Once the ground was laid, it was natural to extend the number of features.
While we're knee-deep into the toilet conversation, you make an interesting observation. I'm originally from France and have lived in California for over 11 years but, to this day, I'm still astonished at how little embarrassment there is in American toilets (my experience is limited to the mens rooms) as far as unpleasant noise goes.
It is obviously a fact of life but, where I come from, denial is king in that department.
My theory is that it's because American public toilets are usually made of 2 thin, low separation walls and a door with sometimes wide gaps which makes it almost inevitable to share the entire experience with everybody in the room.
I think it's just cultural: American men are not expected to be discreet or embarrassed in "practical" all-male environments such as locker rooms and public toilets. A loud belch or other powerful, resounding emanation signals manliness... and it was funny when you were 7, it's still a bit funny now.
"off-screen sounds" as they're called in entertainment, meaning sounds that have no visual cue to explain their existence, ignite a fleet startle response from ear to brain. The science behind the funny and the awkwardness of farting or belching. When expressed loudly, might not even be that far from the roar of a large carnivore.
For working class white American men, that is not limited to public restrooms. They're doing it at home too and laughing about it to their wives/girlfriends/kids - who probably call them disgusting to which they laugh even more.
People with more class and manners tend toward the French way of doing it.
Funny or not (I don't think I'm any different from the natives in that regard), that doesn't explain why they would find it perfectly reasonable to share the joy in public where "fun" is certainly not the aim.
This is an excellent example of circular reasoning, as I see it.
"More mannered people are more mannered because they do not do things I consider ill-mannered."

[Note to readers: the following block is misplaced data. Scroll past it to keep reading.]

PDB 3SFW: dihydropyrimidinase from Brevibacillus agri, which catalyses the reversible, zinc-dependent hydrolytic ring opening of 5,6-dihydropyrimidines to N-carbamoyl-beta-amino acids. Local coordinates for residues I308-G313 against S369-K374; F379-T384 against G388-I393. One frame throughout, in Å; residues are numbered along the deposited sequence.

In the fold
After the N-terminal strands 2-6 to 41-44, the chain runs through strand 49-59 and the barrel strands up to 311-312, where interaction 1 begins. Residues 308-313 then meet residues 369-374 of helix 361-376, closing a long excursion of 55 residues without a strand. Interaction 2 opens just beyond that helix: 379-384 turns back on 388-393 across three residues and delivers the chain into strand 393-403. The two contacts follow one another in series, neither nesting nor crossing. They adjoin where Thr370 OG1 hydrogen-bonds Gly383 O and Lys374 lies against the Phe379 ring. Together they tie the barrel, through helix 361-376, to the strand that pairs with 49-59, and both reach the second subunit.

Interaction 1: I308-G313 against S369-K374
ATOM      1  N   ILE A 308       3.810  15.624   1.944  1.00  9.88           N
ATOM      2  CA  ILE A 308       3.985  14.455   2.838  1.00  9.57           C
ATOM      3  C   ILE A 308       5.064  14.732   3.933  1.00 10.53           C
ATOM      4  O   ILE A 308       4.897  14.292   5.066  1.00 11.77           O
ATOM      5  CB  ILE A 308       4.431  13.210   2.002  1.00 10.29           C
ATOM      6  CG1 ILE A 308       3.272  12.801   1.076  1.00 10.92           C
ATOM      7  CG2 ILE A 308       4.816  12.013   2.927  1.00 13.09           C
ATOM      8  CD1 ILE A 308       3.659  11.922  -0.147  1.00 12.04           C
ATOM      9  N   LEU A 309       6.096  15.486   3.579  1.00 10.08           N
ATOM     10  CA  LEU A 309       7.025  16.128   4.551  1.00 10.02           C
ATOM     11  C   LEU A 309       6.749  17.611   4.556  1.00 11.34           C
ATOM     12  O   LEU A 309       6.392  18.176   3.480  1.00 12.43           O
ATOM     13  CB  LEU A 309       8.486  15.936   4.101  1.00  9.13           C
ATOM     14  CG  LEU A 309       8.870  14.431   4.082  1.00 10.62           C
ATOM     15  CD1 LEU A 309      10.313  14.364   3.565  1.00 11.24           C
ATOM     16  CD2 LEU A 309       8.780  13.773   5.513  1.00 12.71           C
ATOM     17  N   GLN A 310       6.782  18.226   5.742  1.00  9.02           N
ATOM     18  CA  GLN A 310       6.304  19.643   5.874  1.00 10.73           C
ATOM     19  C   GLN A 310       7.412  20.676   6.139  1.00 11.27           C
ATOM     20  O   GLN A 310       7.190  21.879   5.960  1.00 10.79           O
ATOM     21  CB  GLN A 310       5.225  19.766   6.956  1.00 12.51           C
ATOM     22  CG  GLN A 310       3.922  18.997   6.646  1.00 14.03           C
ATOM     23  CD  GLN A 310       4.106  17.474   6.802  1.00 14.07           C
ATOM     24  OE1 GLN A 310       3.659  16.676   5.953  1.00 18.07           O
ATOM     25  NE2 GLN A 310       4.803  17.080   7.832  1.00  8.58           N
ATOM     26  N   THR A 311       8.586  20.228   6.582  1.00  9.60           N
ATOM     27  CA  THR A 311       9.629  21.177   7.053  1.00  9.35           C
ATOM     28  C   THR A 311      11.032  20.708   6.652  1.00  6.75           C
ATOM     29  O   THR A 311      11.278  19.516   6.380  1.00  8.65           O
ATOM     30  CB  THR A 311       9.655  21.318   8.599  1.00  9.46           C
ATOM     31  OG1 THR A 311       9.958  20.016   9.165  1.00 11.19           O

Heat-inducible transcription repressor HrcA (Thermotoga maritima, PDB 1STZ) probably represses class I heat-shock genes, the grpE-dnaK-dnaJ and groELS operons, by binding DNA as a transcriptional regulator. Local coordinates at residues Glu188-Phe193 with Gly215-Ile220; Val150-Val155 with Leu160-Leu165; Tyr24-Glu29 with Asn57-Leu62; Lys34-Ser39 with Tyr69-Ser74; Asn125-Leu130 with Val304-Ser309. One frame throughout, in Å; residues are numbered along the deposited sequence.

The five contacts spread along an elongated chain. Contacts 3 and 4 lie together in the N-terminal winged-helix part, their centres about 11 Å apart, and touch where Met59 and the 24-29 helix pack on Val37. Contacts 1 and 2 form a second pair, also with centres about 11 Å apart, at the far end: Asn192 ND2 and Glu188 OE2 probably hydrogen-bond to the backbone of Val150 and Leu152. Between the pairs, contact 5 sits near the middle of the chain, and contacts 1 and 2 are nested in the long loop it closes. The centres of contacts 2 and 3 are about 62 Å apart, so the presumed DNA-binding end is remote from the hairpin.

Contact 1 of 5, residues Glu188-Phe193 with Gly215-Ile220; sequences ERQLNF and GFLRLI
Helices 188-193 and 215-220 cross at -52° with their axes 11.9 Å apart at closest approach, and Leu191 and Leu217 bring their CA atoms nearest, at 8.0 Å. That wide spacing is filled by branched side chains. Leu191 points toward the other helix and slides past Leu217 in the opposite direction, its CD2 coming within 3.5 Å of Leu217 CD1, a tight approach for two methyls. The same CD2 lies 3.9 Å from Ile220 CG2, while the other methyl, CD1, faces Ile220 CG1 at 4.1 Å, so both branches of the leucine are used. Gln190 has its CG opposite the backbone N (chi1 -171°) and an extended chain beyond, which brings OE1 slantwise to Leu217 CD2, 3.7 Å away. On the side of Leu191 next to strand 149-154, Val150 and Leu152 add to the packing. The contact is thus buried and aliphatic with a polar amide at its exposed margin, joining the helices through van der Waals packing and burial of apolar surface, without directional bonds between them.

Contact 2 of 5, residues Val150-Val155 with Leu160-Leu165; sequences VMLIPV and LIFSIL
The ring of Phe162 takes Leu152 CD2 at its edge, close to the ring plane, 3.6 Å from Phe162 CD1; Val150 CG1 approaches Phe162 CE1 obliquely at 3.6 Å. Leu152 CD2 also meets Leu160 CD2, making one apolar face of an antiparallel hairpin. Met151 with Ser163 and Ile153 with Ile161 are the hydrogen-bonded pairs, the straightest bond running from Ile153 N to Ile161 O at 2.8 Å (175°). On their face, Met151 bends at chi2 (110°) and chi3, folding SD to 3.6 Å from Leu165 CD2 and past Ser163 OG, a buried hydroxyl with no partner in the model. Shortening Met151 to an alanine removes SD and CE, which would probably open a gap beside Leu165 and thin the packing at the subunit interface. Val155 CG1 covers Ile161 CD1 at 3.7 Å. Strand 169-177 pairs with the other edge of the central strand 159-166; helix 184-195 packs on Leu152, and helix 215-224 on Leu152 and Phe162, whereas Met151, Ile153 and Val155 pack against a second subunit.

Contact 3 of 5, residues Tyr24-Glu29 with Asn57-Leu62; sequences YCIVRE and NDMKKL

A fart is a fart. Go to southeast Asia, it's still just a fart that people laugh at. Go to Europe and fart and now leave a bad impressions due to culture? I see which is the optimal setup for practicality and sanity.
2) An artificial sound to overlay embarrassing
farting sounds: Without this feature, it was
common for Japanese women to constantly use
the flush in order to create a louder sound.
This was obviously a huge waste water.
Was this an issue because Japanese walls are thinner? Or homes smaller? Farting isn't considered particularly appetizing here either but I don't remember a single time this has been an issue (or ever hearing someone farting from outside the bathroom).
There was a considerable increase in the number of dwellings in Japan with flush toilets from 45.9% in 1978 to 83.0% in 1998. This likely led to an increased acceptance of the new style of toilets because the North American & Western European style flush-toilets were not as prevalent in the home at the time and so an in-grained cultural use was not the determining factor for choosing new toilet styles.
Is this a joke? Japanese brush at least three times a day. Probably more than in most western countries. And they have tons of breath fresheners in convenience stores. You would not have such products if no-one was buying them.
This being said, I can certainly relate to the cigarette smell, but that's not only a breath issue, that kind of smell sticks to everything, from clothes to interiors.